I am often asked the question of where we get our barns. When I reply, “Mostly from New York,” I am then asked, aren’t there good barns in other states? To answer this question takes a history lesson. First, there are proportionately few barns in the western United States that are timber-framed. This is because […]
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The Joiners Trade

We just completed another timber framing class here at Ploughshare in which we built a new timber frame of a 24 x 24 building. This is a three-day class that has bit off more than it can chew in three days and which we need to expand to at least five days. The class calls […]
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Old World Meets New

More than any other factor, what differentiated American timber framing from its predecessors in the Old World was when the Old World pioneers came to America, they were confronted with a very different building reality in that the materials they had on hand to build with, namely trees, were vastly different from their experience in […]
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To Move or Not To Move?

As the founder and owner of a commercial barn preservation company I have operated on the premise that through our barn preservation work we are striving to save America’s architectural treasures from demise and destruction. I recently realized, however, that my lofty opinion of our efforts is not held in common by all other preservation […]
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Twice Recycled

Many of the old barns we disassemble and restore for homes were built in the 1800′s with hemlock timbers from New York State. Eastern hemlock (Tsuga Canadensis) is a conifer once widespread in the mountains of the Northeast making up a large portion of the virgin forest. They were massive, straight trees and by counting […]
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Deep Under the Heart of Texas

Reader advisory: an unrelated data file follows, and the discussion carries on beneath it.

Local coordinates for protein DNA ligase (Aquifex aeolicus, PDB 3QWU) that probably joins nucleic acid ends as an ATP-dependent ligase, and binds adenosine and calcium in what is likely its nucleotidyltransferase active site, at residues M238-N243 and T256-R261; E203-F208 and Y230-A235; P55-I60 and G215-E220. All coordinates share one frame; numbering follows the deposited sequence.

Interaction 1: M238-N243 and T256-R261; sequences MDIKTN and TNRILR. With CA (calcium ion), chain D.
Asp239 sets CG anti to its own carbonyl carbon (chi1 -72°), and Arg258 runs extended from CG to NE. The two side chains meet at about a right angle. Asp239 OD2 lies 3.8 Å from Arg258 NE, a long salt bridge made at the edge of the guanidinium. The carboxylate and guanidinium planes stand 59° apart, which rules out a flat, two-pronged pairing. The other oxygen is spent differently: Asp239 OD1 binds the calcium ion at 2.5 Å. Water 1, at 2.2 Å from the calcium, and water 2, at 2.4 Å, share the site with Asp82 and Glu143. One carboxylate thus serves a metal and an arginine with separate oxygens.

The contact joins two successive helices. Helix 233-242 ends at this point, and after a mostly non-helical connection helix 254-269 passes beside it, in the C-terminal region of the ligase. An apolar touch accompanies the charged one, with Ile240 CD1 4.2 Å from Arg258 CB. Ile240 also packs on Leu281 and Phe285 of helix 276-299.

(We took on an unusual construction project at Heritage Restorations to build a cheese cave for Brazos Valley Cheese, another one of our Homestead Craftsmen companies. The finishing touch was a castle-like entry door into the cave made from our antique barn wood.) An underground cave for aging cheese is the dream of most cheese […]
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Old Scotch Barns in the New World

While searching out barns for dismantling and restoration in the Albany, New York area, we have over the past four years come across what seems to be a unique and rare form of barn. The Dutch colony of New Amsterdam, later to become New York, was perhaps America’s first true ethnic melting pot, with a […]
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Why were so many barns painted red?

Many years ago, choices for paints, sealers and other building materials did not exist. Farmers had to be resourceful in finding or making a paint that would protect and seal the wood on their barns. Hundreds of years ago, many farmers would seal their barns with linseed oil, which is an orange-colored oil derived from […]
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Texas meets the Far East

Heritage Restorations had the unique opportunity to raise one of our restored historic timber frames in Japan! We dismantled and restored an 1840’s timber frame barn from the tranquil fields of upstate New York and reerected it in the bustling metropolis of Tokyo, Japan. For the first leg of its journey, the barn was transported 2000 […]
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Comments

  • Susan Adcock

    Just beautiful , I know costs vary, but what’s an average cost of deconstructing and reconstructing a small cabin?